Madame Secretary

Madeline Albright, Madame Secretary

Secalbright

Secalbright (Photo credit: Wikipedia)

I chose to read this book as I have always been an admirer of Madeleine Albright. The
book certainly confirms my views on her as a person.
The book can roughly be devided into two parts. her life until she became secretary of
state and her life as secretary of state.
The first part of book is very good in explaining on how she as a child of refugees
became secretary of state. Her journey is remarkable and full of sadness and joy. Her
description of her homeland and how her own history has shaped her is very well
written and reads well. Her tough, but warm personality comes though as she speaks
of people, places and history dear to her. It also shows why her background was such
an advantage as secretary of state. She had been there, she had seen what war does
to countries and families first hand. The fact that she speaks many languages also
was an advantage as with language you learn the culture of a foreign country. Yet in
spite (or should it be as a result) of that knowledge she develops a very American
viewpoint.
The second part of the book describes her time as secretary of state and I feel it is
more of a political summing up than a memoir. There are some really good parts (I
enjoyed the chapter on North Korea inmensely) but I cannot escape the feeling that
this part of the book was greatly curtailed by the fact that she could not talk openly as
state secrets may have been involved. It reads as if it is strained, almost as if the
person is different from the first part of the book. There is a genuine note that she
feels that the new govenrnment undid a lot of her work and I have to agree with her.
Yet on occasion her sense of humour comes through, but also her exasperation with
some of the other political leaders. You can sense her pragmatism and good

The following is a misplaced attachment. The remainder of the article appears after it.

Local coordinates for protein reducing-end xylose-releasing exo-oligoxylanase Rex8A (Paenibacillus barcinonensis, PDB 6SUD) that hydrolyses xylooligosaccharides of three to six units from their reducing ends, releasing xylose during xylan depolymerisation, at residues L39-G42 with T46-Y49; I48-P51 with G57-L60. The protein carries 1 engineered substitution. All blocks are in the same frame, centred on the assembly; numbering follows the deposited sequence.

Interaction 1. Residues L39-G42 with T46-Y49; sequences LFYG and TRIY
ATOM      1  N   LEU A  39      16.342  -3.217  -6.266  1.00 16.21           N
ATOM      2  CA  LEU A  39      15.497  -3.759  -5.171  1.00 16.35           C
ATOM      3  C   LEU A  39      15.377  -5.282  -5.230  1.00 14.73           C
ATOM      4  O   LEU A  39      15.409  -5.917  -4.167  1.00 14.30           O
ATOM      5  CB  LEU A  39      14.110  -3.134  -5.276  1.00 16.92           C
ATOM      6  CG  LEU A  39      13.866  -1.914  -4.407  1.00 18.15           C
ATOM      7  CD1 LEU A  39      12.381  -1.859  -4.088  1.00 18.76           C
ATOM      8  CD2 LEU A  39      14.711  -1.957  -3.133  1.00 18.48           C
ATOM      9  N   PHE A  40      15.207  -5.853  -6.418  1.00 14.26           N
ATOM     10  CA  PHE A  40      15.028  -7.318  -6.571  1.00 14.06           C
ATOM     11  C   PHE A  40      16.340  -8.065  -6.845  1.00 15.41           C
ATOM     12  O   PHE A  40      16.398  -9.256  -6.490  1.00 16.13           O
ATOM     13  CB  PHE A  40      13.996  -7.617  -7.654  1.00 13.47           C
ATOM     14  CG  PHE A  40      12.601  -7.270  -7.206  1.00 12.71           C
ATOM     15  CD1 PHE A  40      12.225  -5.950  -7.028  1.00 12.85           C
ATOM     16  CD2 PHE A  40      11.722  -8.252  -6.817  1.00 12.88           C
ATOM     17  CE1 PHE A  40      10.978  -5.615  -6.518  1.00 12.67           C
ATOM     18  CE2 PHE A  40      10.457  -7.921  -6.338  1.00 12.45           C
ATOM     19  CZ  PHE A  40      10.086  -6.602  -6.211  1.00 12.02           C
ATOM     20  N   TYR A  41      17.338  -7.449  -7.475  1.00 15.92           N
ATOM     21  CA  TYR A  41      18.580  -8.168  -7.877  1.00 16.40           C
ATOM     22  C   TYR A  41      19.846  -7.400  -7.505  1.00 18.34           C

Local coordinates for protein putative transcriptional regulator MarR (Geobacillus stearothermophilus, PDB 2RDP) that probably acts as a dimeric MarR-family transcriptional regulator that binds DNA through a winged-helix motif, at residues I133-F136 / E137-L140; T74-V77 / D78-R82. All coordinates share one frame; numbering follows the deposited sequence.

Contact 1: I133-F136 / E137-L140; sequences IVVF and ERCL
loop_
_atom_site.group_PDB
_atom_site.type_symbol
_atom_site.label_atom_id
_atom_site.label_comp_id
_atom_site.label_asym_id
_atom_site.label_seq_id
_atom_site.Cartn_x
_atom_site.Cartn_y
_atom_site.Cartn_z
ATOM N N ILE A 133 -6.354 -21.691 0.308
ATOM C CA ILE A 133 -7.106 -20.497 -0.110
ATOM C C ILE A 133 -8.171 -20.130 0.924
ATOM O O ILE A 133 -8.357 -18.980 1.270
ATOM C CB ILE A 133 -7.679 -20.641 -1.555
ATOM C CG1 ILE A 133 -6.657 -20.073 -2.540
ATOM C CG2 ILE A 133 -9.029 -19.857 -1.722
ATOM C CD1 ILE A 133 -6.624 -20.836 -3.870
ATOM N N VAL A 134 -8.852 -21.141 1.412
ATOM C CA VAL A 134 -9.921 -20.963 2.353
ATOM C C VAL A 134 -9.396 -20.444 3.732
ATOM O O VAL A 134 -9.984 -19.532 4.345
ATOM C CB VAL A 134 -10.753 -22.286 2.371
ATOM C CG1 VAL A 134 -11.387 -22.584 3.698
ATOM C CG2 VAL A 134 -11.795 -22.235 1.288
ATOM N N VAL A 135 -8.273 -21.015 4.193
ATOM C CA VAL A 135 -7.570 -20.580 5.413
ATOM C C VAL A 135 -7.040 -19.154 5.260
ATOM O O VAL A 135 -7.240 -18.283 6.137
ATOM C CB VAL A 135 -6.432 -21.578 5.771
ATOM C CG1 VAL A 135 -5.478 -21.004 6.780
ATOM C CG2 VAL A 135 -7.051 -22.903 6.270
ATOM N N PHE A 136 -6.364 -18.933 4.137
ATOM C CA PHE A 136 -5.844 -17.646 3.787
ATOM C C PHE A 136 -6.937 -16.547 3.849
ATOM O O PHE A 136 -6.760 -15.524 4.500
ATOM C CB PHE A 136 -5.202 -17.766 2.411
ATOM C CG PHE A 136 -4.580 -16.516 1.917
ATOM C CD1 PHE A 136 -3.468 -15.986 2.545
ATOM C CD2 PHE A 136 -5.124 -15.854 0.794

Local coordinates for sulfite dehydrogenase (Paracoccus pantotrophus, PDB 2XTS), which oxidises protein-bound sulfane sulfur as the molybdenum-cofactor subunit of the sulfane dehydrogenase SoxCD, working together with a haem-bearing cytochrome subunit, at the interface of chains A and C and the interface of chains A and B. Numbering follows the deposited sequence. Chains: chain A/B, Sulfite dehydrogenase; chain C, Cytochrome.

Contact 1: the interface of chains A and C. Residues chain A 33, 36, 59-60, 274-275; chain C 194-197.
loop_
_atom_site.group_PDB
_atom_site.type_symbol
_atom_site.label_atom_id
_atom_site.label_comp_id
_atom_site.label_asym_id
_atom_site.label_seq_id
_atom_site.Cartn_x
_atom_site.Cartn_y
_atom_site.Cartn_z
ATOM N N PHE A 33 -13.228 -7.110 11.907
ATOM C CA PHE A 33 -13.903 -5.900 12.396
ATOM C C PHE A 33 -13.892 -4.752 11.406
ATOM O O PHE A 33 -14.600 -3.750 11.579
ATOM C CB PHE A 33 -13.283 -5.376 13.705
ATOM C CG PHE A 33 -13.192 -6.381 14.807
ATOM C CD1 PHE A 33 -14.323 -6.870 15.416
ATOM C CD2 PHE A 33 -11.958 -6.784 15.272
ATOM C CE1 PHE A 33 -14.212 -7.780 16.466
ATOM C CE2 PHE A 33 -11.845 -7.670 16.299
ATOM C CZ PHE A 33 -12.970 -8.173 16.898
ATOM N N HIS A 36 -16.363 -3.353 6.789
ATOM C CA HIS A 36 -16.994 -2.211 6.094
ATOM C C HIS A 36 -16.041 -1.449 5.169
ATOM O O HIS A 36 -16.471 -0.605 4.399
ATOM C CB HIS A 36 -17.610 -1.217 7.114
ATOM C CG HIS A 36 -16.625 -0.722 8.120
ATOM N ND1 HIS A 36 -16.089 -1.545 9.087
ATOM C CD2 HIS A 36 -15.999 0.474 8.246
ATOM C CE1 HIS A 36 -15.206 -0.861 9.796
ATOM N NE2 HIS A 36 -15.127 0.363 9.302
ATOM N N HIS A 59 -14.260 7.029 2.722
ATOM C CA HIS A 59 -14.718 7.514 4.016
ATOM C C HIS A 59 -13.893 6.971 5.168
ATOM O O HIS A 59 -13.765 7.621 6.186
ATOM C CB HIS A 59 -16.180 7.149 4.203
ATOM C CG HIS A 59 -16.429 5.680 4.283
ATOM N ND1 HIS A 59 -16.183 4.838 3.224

intentions. All in all this second part of the book I felt was hard going and soemwhat
on the borign side, due to the restraint that needed to be shown. It is a pity as it
made me feel unsatisfied reading it
The saterical cartoons in the book are so funny. Granted they are the best from her
tenure as Secretary of state but still they hit home.
Madeleine Albright wrote the memoir she could at that stage in history. I have a
feeling that in 10 years time the second part of the book would read differently due to
changes in world politics. I am looking forward to history opening up and showing
more of this remarkable woman.
I still give it 4 stars on the basis of the first part of the book and knowing that she
must have had some major constraints in the second part. My opinion of her having
been the best secretary of state the USA has had over the last 50 years has been
confirmed by this memoir.

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About Gilraen

My blog is simply about my life. I moved countries for the first time in 1993. I lived in the Netherlands, UK and NZ. The initial idea was to keep my overseas friends up-to-date with what was going on in my life. The blog, like me, is always changing and evolving.
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